Local legislators say there are no easy solutions to overcoming state’s budget woes

Gov. John Bel Edwards sent shockwaves throughout the state last week via his televised address about the state budget, and according to two local state legislators, Edwards’ words are far from bluster.

State Rep. Greg Miller (R-Norco) and Sen. Gary Smith Jr. (D-Montz) both believe that the governor was conveying some harsh truths about the state’s financial situation, and that there will be no easy solutions to overcoming the deficit. “He’s definitely right,” Miller said. “We’re in an unprecedented financial crisis. We’re talking about a deficit of nearly $90 million for the fiscal year (so far).

By June 30 (the end of the fiscal year), it’s projected to be a $2 billion shortfall. We have to find a way to close this gap.”

He stopped short of entirely endorsing Edwards’ speech.

“My concerns are … I don’t know if he gave us as much flexibility (as needed) to make structural changes to the way we budget and the way we set up our tax system,” Miller said. “We have just a short three-week period to work with.

It will be awfully hard to tell the taxpayers of Louisiana that all we can do is raise taxes, without first exploring other cuts that need to be made.

“I’m not convinced we’ve explored all potential cuts or avenues. There’s also the need to refocus what we do long term. We’ve been in this cycle for years.”

Edwards’ warning that the scholarship program TOPS may run out of money came as no surprise to Miller.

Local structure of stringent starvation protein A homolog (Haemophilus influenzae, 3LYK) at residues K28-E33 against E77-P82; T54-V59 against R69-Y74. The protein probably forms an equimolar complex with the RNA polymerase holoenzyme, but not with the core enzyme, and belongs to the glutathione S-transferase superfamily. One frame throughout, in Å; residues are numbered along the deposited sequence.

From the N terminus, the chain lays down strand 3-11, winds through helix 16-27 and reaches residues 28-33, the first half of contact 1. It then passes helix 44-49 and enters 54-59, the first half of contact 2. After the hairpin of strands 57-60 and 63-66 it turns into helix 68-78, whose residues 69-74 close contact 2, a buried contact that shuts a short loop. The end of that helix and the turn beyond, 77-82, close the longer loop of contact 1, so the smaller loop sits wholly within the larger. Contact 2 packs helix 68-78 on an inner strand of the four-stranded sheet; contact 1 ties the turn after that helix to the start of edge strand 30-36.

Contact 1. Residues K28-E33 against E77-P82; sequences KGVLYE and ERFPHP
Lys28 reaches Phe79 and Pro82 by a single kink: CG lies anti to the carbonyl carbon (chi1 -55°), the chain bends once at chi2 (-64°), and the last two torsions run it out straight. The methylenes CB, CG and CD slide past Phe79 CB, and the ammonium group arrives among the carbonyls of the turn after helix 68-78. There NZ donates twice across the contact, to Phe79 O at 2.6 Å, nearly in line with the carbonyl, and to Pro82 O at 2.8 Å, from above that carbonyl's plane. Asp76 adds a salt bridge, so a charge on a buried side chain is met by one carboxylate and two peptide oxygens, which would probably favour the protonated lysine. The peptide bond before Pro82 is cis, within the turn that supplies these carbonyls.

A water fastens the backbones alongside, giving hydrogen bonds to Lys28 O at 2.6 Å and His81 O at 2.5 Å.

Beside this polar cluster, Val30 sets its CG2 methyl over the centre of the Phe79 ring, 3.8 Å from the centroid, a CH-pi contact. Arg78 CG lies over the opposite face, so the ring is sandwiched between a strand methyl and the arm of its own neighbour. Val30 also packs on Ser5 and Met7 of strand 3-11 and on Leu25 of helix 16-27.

“I’ve been saying for a long time that we need to reform TOPS,” Miller said. “It cannot be sustained the way it is. I believe the GPA and ACT score requirements are too low to qualify. The way it is constituted presently, it seems in some ways to reward mediocrity.

“St. Charles Parish is blessed with the ability to fund a lot of things itself,” Miller continued. “But (the budget crisis) could limit our ability to fund things like the road project at the Highway 90-I-310 interchange. It can limit our ability to get funding for flood control and drainage.

“We face a big challenge ahead of us. We’ll have to work very hard to solve these problems, hopefully in a fair and responsible manner.”

Smith said he believes the governor conveyed some harsh truths, something he believes is a long time coming.

“He’s finally telling people the truth about what’s going on with the budget and the very real, serious situation we find ourselves in,” he said. “This is something we’ve been dealing with for years. To fix it, we’re all going to have to come together and make the best decisions we can for our citizens, for our students attending our universities and find a way to provide the appropriate funds.

“I know there are several competing theories as to how we’ll get there. We need to evaluate all of them.”

Smith said he doesn’t believe Edwards’ intention was to threaten, but simply to communicate the gravity of the state’s financial status.

“He was being realistic about the situation at hand,” Smith said.

He echoed Miller’s thoughts on potential local fallout. “Projects, like the highway project, could be affected,” he said. “We could lose funding for bonds and our bond rating could be hurt. A lot of different things could be affected, no doubt.”


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